Python for Non-Programmers: From the official Python website, it has links to video tutorials, online courses, websites, books, and resources for younger students.

Python for You and Me: This simple but effective online book is written for programmers new to Python.

Python Turtle: I haven’t downloaded this but have used a version in a tutorial. It was fun. In essence, you write code to move your animated turtle in various ways. It “strives to provide the lowest-threshold way to learn (or teach) software development in the Python programming language.”

Python Docs: These are from the official website. My experience is that these contain a ton of great information but are, at times, difficult to parse. I sometimes need to go to other tutorials that are easier to understand, but I often start here.

Python Weekly is a “A free weekly newsletter featuring the best hand curated news, articles, new releases, tools and libraries, events etc. related to Python.” I receive it and enjoy it, but I find that it’s geared to more seasoned Python coders rather than to beginners.

Pythonic Perambulations is not a blog for beginners but it’s well-written and fun to read (even when I can’t quite grasp the details). Think of it as aspirational. When you start to really grok this blog, you’re past the beginner phase.

StackOverflow: If you do a Google search to find out how you do something in Python, you’ll likely be directed to this website, which is where both beginners and experts go to ask questions and have those questions answered by various Python programmers. It’s invaluable. Because this has been going on a while, your question has usually already been asked and answered here, so do a search before asking anything.

Steven Thurlow’s Python Tutorial: I stumbled onto this tutorial while looking for a decent explanations of modules  and classes. I believe his are the clearest I’ve seen anywhere.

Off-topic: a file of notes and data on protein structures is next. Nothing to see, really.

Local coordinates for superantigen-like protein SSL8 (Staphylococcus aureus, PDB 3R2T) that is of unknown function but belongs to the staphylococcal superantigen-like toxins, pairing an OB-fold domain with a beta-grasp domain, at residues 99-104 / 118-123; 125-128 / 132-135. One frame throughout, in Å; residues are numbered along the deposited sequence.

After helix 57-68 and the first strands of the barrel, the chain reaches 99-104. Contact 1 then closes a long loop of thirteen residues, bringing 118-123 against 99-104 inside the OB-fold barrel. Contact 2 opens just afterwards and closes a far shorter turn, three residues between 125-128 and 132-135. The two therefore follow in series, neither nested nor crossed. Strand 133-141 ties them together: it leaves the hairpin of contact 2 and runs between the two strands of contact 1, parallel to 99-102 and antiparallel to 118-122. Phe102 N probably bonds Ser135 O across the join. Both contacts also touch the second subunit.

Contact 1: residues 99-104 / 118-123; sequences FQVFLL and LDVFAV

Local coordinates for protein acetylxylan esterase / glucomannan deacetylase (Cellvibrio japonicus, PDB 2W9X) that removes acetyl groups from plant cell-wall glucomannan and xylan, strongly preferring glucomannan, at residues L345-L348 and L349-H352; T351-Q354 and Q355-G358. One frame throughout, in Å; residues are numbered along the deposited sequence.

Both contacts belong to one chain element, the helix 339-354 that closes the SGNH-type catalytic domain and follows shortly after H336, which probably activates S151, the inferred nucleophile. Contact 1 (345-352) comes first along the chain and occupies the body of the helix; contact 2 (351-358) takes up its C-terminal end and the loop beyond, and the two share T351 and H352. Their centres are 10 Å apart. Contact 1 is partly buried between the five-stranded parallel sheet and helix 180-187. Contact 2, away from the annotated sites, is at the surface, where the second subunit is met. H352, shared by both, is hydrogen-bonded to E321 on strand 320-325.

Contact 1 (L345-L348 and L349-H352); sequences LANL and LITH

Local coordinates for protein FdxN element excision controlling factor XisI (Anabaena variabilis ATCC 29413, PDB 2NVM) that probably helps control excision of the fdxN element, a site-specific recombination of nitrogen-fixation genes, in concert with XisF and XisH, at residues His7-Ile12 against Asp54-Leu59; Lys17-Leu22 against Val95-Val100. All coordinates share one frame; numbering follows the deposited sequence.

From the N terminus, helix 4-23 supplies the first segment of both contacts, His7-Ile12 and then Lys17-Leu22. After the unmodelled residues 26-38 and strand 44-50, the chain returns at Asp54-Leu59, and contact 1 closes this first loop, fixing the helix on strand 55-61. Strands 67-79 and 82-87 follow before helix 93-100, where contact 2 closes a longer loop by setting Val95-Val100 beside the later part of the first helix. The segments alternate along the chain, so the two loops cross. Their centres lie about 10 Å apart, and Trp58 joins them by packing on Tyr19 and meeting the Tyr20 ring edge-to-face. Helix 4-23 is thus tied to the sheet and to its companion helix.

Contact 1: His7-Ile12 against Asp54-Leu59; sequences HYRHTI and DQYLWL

Stupid Python Ideas: I’m only beginning to be able to parse a blog like this one, which goes into detail on more sophisticated Python coding concepts and practices. This blog strikes me as one of the clearer ones. It has helped me, for example, understand how the function called grouper works. I just couldn’t understand the official documentation on it.

Ten Python Blogs Worth Following: I’m not really up on which Python blogs to follow, but here are some recommendations by the author of Bite Sized Python Tips.

Tutorials Point: When I’m searching Google to find out how to do something in Python, I often wind up here, especially if I can’t understand the official Python documentation (a not uncommon occurrence for me). The explanations here tend to be written in clear English and the examples are usually helpful. You can also move through the tutorial in a systematic way if you like.

Twitter accounts: There are four that seem particularly worth following to me:  @ThePSF @planetpython @gvanrossum. I’m always interested in following other accounts if you have any recommendations.

Featured image: Català: Poema visual transitable en tres temps (Joan Brossa). Segon temps: camí -amb pauses i entonacions-. Jardins de Marià Cañardo, Velòdrom d'Horta (Barcelona). Author: Dvdgmz

The Winding Path Toward Python Proficiency

Note: I originally wrote this post over half a decade ago but have just gone through and rechecked/updated the links. The graphic shows some sources (thinking about you, Google+) that no longer exist, but I figured the concept itself was still valid enough to leave it. This post is not about networks per se but it points a small portion of the deeply networked coding sites on which we've all come to rely since the advent of the Internet -- Mark in December 2021

For the beginner coder, there are lots of different paths to programming proficiency. Some people will start with college courses, boot camps, or books. But it’s easy to lose your way, running out of time or patience as you struggle through the dense undergrowth of learning possibilities. This might provide a bit of guidance for those willing to generalize the lessons to find their path toward Python proficiency.